After 20 kilometers of breakaway attempts, Gijs Van Hoecke found himself in the successful move of the day, a six-rider breakaway that was able to build an eight-minute advantage over the first 100 kilometers of racing.
Back in the peloton, Van Hoecke’s teammates were around Trentin, helping to keep the Italian out of trouble as the pace picked up approaching the first cobbled sector, the Katteberg, at the 101-kilometer mark.
The CCC Team train was positioned at the front of the bunch on the first sectors while the gap to Van Hoecke’s breakaway started to decrease with four minutes separating the groups with 80 kilometers remaining.
Multiple riders attacked from the bunch ahead of the second ascent of the Oude Kwaremont but were brought back before reaching the iconic sector, where they started just 50 seconds behind the breakaway.
Trentin was positioned well in the first ten riders on the Paterberg where, as they came out of the sector, Van Hoecke’s breakaway was caught as they hit 50 kilometers to go to set the stage for more attacks.
The decisive move came on the Koppenberg where eight riders formed a select lead group which grew in size when the two front groups came together.
Trentin was unable to respond to the attack and chased on behind while up ahead, Mathieu van der Poel (Alpecin – Fenix), Julian Alaphilippe (Deceuninck – Quick-Step), and Wout Van Aert (Jumbo – Visma) attacked to lead the race as they hit the Taaienberg.
Van der Poel and van Aert forged on after Alaphilippe crashed out of the race eventually going head to head in the sprint with van der Poel taking the win in Oudenaarde.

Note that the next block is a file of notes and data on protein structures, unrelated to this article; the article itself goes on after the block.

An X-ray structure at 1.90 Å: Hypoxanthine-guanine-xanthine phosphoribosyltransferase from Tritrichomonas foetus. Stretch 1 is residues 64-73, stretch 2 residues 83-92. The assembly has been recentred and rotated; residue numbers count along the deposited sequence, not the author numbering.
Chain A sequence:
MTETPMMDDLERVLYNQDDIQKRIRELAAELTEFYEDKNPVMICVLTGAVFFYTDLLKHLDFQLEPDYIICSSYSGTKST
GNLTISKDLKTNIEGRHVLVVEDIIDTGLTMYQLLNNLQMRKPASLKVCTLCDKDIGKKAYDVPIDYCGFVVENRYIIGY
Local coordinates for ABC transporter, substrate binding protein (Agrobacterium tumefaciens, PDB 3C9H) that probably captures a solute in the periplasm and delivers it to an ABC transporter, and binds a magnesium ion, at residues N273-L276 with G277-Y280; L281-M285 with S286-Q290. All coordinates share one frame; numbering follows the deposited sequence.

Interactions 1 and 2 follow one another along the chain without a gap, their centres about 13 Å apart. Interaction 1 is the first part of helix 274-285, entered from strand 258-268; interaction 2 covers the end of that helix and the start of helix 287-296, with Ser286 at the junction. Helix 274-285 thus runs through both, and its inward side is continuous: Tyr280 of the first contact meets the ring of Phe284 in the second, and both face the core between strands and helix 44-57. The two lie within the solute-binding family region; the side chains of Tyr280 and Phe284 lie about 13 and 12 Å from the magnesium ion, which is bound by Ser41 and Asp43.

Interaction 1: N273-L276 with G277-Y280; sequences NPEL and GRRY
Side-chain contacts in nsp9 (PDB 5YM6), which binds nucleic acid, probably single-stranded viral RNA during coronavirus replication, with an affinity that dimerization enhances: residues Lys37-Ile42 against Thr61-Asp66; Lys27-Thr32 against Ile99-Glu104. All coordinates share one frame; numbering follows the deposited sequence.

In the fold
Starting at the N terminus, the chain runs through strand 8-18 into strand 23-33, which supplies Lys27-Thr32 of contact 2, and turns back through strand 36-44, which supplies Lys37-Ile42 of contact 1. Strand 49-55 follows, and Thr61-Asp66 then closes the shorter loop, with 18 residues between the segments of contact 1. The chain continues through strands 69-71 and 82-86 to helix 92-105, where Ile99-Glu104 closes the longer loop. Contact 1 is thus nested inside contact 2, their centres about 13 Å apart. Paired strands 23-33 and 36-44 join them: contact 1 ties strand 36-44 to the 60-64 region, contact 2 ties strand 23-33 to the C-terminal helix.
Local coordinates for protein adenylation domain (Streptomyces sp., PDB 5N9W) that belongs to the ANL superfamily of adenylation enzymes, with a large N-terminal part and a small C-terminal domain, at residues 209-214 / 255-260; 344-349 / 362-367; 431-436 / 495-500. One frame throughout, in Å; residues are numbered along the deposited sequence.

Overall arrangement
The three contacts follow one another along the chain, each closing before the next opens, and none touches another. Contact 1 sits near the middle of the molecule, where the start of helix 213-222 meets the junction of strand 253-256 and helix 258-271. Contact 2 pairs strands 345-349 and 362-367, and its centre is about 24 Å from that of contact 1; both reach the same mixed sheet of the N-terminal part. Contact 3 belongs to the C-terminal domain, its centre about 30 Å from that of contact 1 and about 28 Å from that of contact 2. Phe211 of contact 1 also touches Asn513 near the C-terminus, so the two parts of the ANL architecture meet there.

Van Hoecke and Nathan Van Hooydonck crossed the line a few minutes behind as CCC Team’s first finishers, followed by Trentin.
Quotes from the Finish Line
“Of course, I’m really disappointed with my performance today. I was feeling good but in one moment the lights just turned off and there was nothing I could do. I’m disappointed also because the guys rode incredibly well today, keeping me in the front and sheltering me the whole day.”
Gijs Van Hoecke
“For me, it was easy to make the breakaway because I only tried once. I knew when it was a good moment and a lot of guys had attacked and I saw two of my training mates go so I said to them to take my wheel and we would go. It was in Sint-Niklaas where we went, just in front of the hotel we stay at, and I knew the roads were small there. I knew we wouldn’t stay away until the finish but I thought we would make it further than we did. In the end, it didn’t work out like this. The bunch had to stop for a train at one point and I thought this would help us to take some time back and stay in front until the Koppenberg. But they caught us after the Paterberg. I was in the breakaway with the idea of helping Matteo in the finale but unfortunately he didn’t have the legs he wanted to have but that’s racing.”
Ronde van Vlaanderen
Antwerpen > Oudenaarde (243.3km)
Top 3: 1. Mathieu (Alpecin-Fenix), 2. Wout van Aert (Jumbo-Visma), 3. Alexander Kristoff (UAE-Team Emirates)
CCC Team top 3: 42. Gijs Van Hoecke, 49. Nathan Van Hooydonck, 62. Matteo Trentin